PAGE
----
Mortar Mixes Here are seven common and uncommon mortar mixes. They are types N, M, S and O. There is also mortar for glass block, straight lime mortar and type K. Type K is used solely in historic preservation. Each one has a certain proportion of Portland cement, hydrated lime and sand. Mortar proportions are always expressed in that order. Plus, these proportions always refer to volumes, not to weight or a combination of volumes and weights. But then, the components of these mixes are usually purchased by weight but that's not how the mixes are measured.A mix designated as 3/1/12 has 3 parts of Portland cement, 1 part hydrated lime and 12 parts sand. Now let's say that you want to compute mortar by the cubic yard. So how much of each mortar component is in a cubic yard? Let's go through all seven of the mixes and see.Be aware that the proportions of lime, cement and sand in each mix type can vary a bit by geographic regions or by contractors within a region. However, we are showing you the commonly used proportions and if you are used to something a little different, then you are simply using a regional or personal variation on the standard.Also, these amounts are designed to add up to exactly one cubic yard of material. Field amounts can show other quantities of components due to the realities of outdoor mortar mixing. Much of the literature on mortar proportions and mixes show greater or different quantities due to the great amount of waste in the actual preparation, transportation within the job site and handling during the use of a batch of mortar. The numbers shown here reflect computed amounts. These are exact mathematical measurements down to the spoonful (though we give you final amounts of sand in tons and the other parts in bags). The tons and bags are finely measured. The terms hydrated lime and lime putty mean the same thing since lime putty is simply wet hydrated lime (you added some water to it and stirred it up) whereas in hydrated lime all of the water molecules are stoichiometrically bonded to the calcium and magnesium in the lime and the lime remains a dry powder. Lime putty is just wet hydrated lime.The mix calculations use densities set out by the ASTM. These are:Portland cement 94 lbs/cuftHydrated lime 40 lbs/cuftSand 80 lbs/cuftThe purchased items are by these:Portland cement 94 lb bagsHydrated lime 50 lb bagsSand by the tonComponent amountsType N mortarThis uses a 1 / 1 / 6 mix and results in a mortar with a 750 psi compressive strength. Type N is the normal, general purpose mortar mix and can be used in above grade work in both exterior and interior load-bearing installations.To get 1 cuyd of N mortar, you need 27 cubic feet of the components in a 1 to 1 to 6 proportion.Portland cement 3.375 cuftHydrated lime 3.375 cuftSand 20.25 cuftTotal 27 cuftBased on the ASTM densities, this gives you 317.25 lbs of Portland cement, 135 lbs of hydrated lime and 1,620 lbs of sand.To put together a single cubic yard of type N mortar, you need to buy and mix together:3.375 bags of Portland cement (94 lb bags)2.7 bags of hydrated lime (50 lb bags)0.81 tons of sandType M mortarThis uses a 3 / 1 / 12 mix and results in a mortar with a 2,500 psi compressive strength. Type M is used for below grade load-bearing masonry work and for chimneys and brick manholes.To get 1 cuyd of M mortar, you need 27 cubic feet of the components in a 3 to 1 to 12 proportion.Portland cement 5.0625 cuftHydrated lime 1.6875 cuftSand 20.25 cuftTotal 27 cuftBased on the ASTM densities, this gives you 475.875 lbs of Portland cement, 67.5 lbs of hydrated lime and 1,620 lbs of sand.To put together a single cubic yard of type M mortar, you need to buy and mix:5.0625 bags of Portland cement (94 lb bags)1.35 bags of hydrated lime (50 lb bags)0.81 tons of sandType S mortarThis uses a 2 / 1 / 9 mix and results in a mortar with a 1,800 psi compressive strength. Type S is used for below grade work and in such areas as masonry foundation walls, brick manholes, retaining walls, sewers, brick walkways, brick pavement and brick patios.To get 1 cuyd of S mortar, you need 27 cubic feet of the components in a 2 to 1 to 9 proportion.Portland cement 4.5 cuftHydrated lime 2.25 cuftSand 20.25 cuftTotal 27 cuftBased on the ASTM densities, this gives you 423 lbs of Portland cement, 90 lbs of hydrated lime and 1,620 lbs of sand.To put together a single cubic yard of type S mortar, you need to buy and mix:4.5 bags of Portland cement (94 lb bags)1.8 bags of hydrated lime (50 lb bags)0.81 tons of sandType O mortarThis uses a 1 / 2 / 9 mix and results in a mortar with a 350 psi compressive strength. Type O is a lime rich mortar and is also referred to as "pointing" mortar. It is used in above grade, non-load bearing situations in both interior and exterior environments.To get 1 cuyd of O mortar, you need 27 cubic feet of the components in a 1 to 2 to 9 proportion.Portland cement 2.25 cuftHydrated lime 4.5 cuftSand 20.25 cuftTotal 27 cuftBased on the ASTM densities, this gives you 211.5 lbs of Portland cement, 180 lbs of hydrated lime and 1,620 lbs of sand.To put together a single cubic yard of type O mortar, you need to buy and mix together:2.25 bags of Portland cement (94 lb bags)3.6 bags of hydrated lime (50 lb bags)0.81 tons of sandType K mortarThis uses a 1 / 3 / 10 mix and results in a mortar with but a 75 psi compressive strength. Type K is useful only in historic preservation situations where load bearing strength is not of importance and the porous qualities of this mortar allows very little movement due to temperature and moisture fluctuations. This aids in prolonging the integrity of the old or even ancient bricks in historic structures.To get 1 cuyd of K mortar, you need 27 cubic feet of the components in a 1 to 3 to 10 proportion.Portland cement 1.93 cuftHydrated lime 5.79 cuftSand 19.29 cuftTotal 27 cuftBased on the ASTM densities, this gives you 181.42 lbs of Portland cement, 231.6 lbs of hydrated lime and 1,543.2 lbs of sand.To put together a single cubic yard of type K mortar, you need to buy:1.93 bags of Portland cement4.632 bags of hydrated lime0.7716 tons of sandStraight lime mortarThis uses a 0 / 1 / 3 mix and is used now only to recreate the construction and review the methods of times past or maybe for purely visual purposes. This mortar was made before Portland cement was available in many areas and so this is what was used. Sometimes you'll see straight lime mortar called "L" mortar (for lime) but this is not designating it as "type L" mortar as in the MSNOK types. There is no "type L" mortar.To get 1 cuyd of lime mortar, you need 27 cubic feet of the components in a 0 to 1 to 3 proportion.Portland cement noneHydrated lime 6.75 cuftSand 20.25 cuftTotal 27 cuftBased on the ASTM densities, this gives you no Portland cement, 270 lbs of hydrated lime and 1,620 lbs of sand.To put together a single cubic yard of lime mortar, you need to buy:No bags of Portland cement5.4 bags of hydrated lime (50 lb bags)0.81 tons of sandGlass block mortarThis uses a 1 / 1 / 4 mix and is used with as little water as possible. This is a mix designed specifically for glass block. Also, note that it uses waterproof Portland cement in place of "regular" Portland cement.To get 1 cuyd of glass block mortar, you need 27 cubic feet of the components in a 1 to 1 to 4 proportion.Waterproof Portland cement 4.5 cuftHydrated lime 4.5 cuftSand 18 cuftTotal 27 cuftBased on the ASTM densities, this gives you 423 lbs of waterproof Portland cement, 180 lbs of hydrated lime and 1,440 lbs of sand.To put together a single cubic yard of glass block mortar, you need to buy and mix:4.5 bags of Portland cement (94 lb bags)3.6 bags of hydrated lime (50 lb bags)0.72 tons of sand---- NoteLime types versus Mortar mix designationsLimestone formed by nature contains varying proportions of calcium to magnesium. No large scientist with a giant beaker and a set of stoppered test tubes measured out the things that make up rocks beforehand. Some of it has more magnesium while other limestone rock has more calcium. For making mortar, it is desirable to have from a third to a half of the rock from which the mortar lime is derived composed of magnesium carbonate. The remainder then would be from one half to two thirds calcium carbonate. A limestone whose composition falls within these percentages is dolomitic limestone and from it is made Type S lime hydrate. Masonry lime made from limestone that is composed of less than 5% magnesium carbonate (called high calcium limestone since it is 95% to 99% calcium carbonate) is labeled Type N lime hydrate. Type S lime is used to make masonry mortar. Type N lime can be used only if it is tested and proven on a batch by batch basis. The type S lime designation stands for Special and the type N stands for Normal. The special lime hydrate is the one normally used and the normal lime hydrate is used only with special testing. These lime "types" have absolutely nothing to with mortar mixes type N and type S. You must never, ever confuse these lime hydrate types with mortar mixes. They have nothing to do with one another. Why "they" should label them with the same designations, we have no idea.Mason WorkThe five typical mortar mixes designated types M,S,N,Oand K are labeled so because each is an alternate letter in the term MASON WORK in descending psi strength. These designations were assigned in 1954 and replaced the mortar designations A-1, A-2, B and C.M 2,500 psiAS 1,800 psiON 750 psiWO 350 psiRK 75 psiKnow that a weaker psi mortar is not a "bad" or inferior mortar to one with a higher psi. A lower psi mortar has much better adhesive and sealing powers than a higher one. Mortars are selected on the balance between these attributes as to what is required for the building situation on a particular spot in the job. A type M mortar with its high strength yet poor adhesion and sealing can be a bad choice for one area of the job and just what is needed in another.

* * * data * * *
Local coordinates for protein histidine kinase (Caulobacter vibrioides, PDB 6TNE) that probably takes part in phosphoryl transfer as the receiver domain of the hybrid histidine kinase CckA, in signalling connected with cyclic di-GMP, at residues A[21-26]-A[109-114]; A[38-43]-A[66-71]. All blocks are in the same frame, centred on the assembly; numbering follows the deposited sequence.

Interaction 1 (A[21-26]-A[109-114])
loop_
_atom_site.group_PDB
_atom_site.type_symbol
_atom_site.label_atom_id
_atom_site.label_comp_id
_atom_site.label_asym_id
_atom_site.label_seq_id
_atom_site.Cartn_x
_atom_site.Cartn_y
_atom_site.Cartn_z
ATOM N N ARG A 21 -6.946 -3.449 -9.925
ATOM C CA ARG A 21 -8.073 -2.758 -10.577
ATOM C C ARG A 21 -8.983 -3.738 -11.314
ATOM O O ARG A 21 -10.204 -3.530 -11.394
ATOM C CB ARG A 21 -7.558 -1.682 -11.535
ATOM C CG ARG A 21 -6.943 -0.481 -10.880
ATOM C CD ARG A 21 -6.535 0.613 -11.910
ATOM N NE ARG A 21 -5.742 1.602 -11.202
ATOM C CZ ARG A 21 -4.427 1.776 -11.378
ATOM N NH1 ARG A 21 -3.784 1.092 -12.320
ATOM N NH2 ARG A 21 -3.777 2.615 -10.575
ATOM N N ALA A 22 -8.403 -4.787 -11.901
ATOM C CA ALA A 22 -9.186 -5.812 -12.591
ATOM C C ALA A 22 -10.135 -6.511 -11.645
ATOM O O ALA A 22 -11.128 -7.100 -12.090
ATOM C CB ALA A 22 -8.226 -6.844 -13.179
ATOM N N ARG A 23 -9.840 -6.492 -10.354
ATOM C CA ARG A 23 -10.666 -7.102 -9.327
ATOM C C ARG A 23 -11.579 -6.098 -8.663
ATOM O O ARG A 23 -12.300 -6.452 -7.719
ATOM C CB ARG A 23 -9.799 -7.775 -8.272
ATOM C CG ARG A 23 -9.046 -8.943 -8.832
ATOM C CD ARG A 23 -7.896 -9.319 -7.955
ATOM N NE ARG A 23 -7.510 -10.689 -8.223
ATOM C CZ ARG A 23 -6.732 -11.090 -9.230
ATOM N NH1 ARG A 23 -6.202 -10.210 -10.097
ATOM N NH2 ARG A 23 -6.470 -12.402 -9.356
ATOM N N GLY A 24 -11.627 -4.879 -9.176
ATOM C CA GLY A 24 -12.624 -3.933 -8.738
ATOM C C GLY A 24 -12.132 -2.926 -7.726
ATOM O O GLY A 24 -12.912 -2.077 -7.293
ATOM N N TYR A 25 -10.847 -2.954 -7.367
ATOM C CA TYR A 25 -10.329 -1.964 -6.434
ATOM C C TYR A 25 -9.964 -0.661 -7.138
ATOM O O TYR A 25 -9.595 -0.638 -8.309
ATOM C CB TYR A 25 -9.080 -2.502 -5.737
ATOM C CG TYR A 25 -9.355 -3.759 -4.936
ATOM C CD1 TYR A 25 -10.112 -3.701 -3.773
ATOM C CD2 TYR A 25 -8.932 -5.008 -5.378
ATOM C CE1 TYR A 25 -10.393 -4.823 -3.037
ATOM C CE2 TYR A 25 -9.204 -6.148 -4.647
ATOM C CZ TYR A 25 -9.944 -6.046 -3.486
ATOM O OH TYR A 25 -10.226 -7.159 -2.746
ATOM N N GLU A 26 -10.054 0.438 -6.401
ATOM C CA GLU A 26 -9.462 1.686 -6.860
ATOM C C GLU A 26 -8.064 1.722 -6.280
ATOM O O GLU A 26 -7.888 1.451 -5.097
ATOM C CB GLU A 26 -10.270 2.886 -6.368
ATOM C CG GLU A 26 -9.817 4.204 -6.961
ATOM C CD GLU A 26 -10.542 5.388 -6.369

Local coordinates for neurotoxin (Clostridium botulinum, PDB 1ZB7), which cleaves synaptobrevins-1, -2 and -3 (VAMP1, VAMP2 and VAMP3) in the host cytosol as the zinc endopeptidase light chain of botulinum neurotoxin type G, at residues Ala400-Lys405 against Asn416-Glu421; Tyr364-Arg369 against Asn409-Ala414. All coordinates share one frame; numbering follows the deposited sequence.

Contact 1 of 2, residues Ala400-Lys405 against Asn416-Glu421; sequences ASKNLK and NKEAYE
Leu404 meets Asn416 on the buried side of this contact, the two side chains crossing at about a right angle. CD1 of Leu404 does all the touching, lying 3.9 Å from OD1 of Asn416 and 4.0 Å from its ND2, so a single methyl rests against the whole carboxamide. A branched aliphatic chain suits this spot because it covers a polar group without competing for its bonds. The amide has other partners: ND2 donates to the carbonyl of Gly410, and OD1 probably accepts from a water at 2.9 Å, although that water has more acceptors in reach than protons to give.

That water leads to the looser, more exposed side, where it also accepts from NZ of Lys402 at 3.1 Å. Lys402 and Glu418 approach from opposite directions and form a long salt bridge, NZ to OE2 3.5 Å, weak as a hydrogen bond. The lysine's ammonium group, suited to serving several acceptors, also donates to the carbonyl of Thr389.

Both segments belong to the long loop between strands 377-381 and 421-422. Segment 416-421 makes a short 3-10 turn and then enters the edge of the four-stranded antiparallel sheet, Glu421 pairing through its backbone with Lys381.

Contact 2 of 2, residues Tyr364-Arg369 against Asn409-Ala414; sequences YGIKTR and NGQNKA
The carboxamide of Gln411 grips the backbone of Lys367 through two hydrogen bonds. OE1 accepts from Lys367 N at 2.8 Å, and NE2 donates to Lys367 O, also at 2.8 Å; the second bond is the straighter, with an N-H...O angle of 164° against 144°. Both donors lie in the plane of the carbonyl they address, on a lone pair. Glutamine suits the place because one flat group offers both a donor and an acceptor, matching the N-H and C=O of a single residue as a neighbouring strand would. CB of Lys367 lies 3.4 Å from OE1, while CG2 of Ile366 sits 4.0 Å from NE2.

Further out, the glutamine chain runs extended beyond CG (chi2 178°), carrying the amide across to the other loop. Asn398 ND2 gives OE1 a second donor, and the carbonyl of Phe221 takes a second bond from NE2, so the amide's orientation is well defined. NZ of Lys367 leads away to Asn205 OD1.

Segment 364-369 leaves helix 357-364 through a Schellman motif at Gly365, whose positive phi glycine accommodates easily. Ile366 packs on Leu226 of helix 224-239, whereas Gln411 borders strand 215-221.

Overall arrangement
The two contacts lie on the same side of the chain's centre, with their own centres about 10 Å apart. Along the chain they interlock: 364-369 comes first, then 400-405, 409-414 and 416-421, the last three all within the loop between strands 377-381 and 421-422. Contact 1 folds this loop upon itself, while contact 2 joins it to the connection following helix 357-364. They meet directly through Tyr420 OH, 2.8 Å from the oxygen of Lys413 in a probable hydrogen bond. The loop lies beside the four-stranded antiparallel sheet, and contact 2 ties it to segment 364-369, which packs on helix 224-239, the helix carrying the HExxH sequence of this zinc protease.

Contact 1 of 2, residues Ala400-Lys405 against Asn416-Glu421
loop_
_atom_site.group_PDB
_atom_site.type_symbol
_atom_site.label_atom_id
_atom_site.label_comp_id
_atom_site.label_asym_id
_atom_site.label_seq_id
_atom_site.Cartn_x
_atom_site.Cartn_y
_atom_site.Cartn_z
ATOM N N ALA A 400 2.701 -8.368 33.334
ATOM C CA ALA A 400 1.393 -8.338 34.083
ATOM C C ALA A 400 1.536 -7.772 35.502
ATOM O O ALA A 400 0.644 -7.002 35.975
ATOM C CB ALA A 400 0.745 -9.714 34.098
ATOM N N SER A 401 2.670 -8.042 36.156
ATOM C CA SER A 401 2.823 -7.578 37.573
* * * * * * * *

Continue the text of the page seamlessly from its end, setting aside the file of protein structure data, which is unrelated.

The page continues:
Why does lemon clean a penny better than lime?

salfite acid in lemon not lime


Is lime green better than purple?

yes! (in my opinion)


What is the pH of Gypsum?

We are a company that produces an additive capable to mix in perfec combination gypsum and cement in a proportion of (75% gypsum/25%cement) for the construction industry, producing a rendering mortar whith better qualities than any good mortar in the market (degradationb free, mildew free, corrosion free) as the additive carries a component to avoid all these pathologies. Question: when mixing gypsum and cement, is it convenient to raise the ph of the gypsum with another component to improve strenth and its lifetime? We would be glad to get an answer to: j.anru@emechinternational.com